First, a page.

Awareness about anxiety has grown rapidly in recent times. The signs and symptoms, as well as the causes and cures are the topic of many books and blogs. We are beginning to know much more about mental health, neurological divergence, and nervous disorders.
Sometimes anxiety is prompted by a chemical imbalance in the brain and it is important to seek qualified medical help. Sometimes anxiety can be a result of stressful circumstances entering our lives, and we can benefit from support from family and friends and talk therapy from a qualified therapist. Beyond Blue has some wonderful resources on mental health at www.beyondblue.org.au and you can call Lifeline on 13 11 14 or visit https://www.lifeline.org.au/ for help in times of crisis.
But what about dealing with everyday anxiety? Not an anxiety disorder or a life change that has brought an overload of stress and anxiety with it, but just the anxieties that bombard us in everyday living?
2 Timothy 1:7 tells us “God has not given you a spirit of fear, but of power, love and a sound mind.” If you are experiencing some garden-variety anxiety that you would rather live without, then the following information may be just what you need to weed it out of your life with God’s grace.
In his book Winning The War In Your Mind, Pastor Craig Groeschel tells us that there are three questions we can ask ourselves when anxiety attacks:
1. Is what I’m thinking right now actually the truth? Is it something real and factual, or is it just my fears?
While we are going about our days, our minds can be running a mile a minute on a path of their own. When an anxious thought pops into our minds (such as: do they even like me, will I ever get a better job, why can’t I be better / smarter / richer / taller) our powerful minds can flourish it with detail. Turning thoughts of any kind, but especially fearful thoughts, into a movie playing on repeat is something that our brains excel at. Some of us are turning an anxious thought into a Hollywood blockbuster, complete with surround sound and full colour vision – and often when we’re driving down the road or putting on a load of washing. By the time we pull up the car, or start pegging out the clothes, we’ve bankrupted ourselves, lost all our family and friends and planned our own funeral – all in our fertile imaginations!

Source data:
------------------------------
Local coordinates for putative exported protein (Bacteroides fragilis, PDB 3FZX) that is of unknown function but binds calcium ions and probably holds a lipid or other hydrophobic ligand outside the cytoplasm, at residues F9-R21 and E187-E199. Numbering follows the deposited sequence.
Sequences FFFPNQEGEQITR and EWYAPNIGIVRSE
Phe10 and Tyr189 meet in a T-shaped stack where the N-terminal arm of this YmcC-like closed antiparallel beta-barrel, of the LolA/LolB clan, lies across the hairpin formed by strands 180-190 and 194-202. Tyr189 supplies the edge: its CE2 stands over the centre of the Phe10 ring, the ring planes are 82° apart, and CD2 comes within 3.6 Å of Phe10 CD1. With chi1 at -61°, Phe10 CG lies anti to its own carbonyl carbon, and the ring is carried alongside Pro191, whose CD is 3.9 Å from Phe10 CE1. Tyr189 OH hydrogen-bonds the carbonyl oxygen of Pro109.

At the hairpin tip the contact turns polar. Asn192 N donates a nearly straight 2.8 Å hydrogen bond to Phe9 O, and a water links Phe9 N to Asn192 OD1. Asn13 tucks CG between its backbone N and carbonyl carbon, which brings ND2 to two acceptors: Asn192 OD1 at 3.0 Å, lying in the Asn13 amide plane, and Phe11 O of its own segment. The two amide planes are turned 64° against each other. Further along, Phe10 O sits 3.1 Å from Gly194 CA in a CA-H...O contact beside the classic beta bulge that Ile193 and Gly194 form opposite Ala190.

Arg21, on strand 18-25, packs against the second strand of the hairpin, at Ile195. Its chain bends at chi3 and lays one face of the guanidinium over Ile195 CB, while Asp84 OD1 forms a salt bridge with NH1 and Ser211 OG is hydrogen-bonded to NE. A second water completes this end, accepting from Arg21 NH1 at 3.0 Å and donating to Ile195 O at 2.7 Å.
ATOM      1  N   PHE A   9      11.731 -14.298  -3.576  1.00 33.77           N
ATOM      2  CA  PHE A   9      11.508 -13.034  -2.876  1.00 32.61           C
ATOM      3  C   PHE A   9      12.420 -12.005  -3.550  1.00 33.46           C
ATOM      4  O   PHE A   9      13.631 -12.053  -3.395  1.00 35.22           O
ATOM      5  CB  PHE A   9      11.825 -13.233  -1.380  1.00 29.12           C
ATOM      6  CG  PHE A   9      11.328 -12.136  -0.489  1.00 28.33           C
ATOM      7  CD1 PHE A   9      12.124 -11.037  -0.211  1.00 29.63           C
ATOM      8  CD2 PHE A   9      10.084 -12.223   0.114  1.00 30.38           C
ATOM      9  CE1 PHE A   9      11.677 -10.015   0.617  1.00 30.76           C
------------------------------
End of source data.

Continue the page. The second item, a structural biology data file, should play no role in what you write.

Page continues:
So what is happening in the brain when this is going on?
The amygdala is the area of the brain responsible for anxiety, for the fight / flight / fear response. And it’s easily triggered. It flicks into life at the smallest provocation. Hear a small noise in the kitchen at night? Your amygdala is the reason you then imagine an entire scenario with an intruder, a kitchen knife and a fight to the death. Our amygdalas are very powerful and start sending us those horror movies in record time.
Fortunately, our brains contain other areas that can be activated to balance out the alarm signals coming from the amygdala.